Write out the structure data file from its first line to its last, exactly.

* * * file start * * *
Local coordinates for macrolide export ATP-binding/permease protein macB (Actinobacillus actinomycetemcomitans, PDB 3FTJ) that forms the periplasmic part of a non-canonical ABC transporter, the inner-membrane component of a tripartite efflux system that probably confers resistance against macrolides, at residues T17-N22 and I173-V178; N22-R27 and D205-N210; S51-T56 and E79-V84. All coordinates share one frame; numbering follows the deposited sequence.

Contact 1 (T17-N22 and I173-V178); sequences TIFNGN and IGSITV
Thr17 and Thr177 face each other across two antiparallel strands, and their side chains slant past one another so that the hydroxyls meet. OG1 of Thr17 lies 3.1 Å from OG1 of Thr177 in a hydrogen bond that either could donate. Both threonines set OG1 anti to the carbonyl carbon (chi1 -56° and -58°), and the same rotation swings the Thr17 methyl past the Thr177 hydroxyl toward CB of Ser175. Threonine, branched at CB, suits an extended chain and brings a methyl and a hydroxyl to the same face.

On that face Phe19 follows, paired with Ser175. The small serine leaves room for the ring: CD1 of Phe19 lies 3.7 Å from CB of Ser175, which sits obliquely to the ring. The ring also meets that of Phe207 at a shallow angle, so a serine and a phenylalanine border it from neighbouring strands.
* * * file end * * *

Local coordinates for macrolide export ATP-binding/permease protein macB (Actinobacillus actinomycetemcomitans, PDB 3FTJ) that forms the periplasmic part of a non-canonical ABC transporter, the inner-membrane component of a tripartite efflux system that probably confers resistance against macrolides, at residues T17-N22 and I173-V178; N22-R27 and D205-N210; S51-T56 and E79-V84. All coordinates share one frame; numbering follows the deposited sequence.

Contact 1 (T17-N22 and I173-V178); sequences TIFNGN and IGSITV
Thr17 and Thr177 face each other across two antiparallel strands, and their side chains slant past one another so that the hydroxyls meet. OG1 of Thr17 lies 3.1 Å from OG1 of Thr177 in a hydrogen bond that either could donate. Both threonines set OG1 anti to the carbonyl carbon (chi1 -56° and -58°), and the same rotation swings the Thr17 methyl past the Thr177 hydroxyl toward CB of Ser175. Threonine, branched at CB, suits an extended chain and brings a methyl and a hydroxyl to the same face.

On that face Phe19 follows, paired with Ser175. The small serine leaves room for the ring: CD1 of Phe19 lies 3.7 Å from CB of Ser175, which sits obliquely to the ring. The ring also meets that of Phe207 at a shallow angle, so a serine and a phenylalanine border it from neighbouring strands.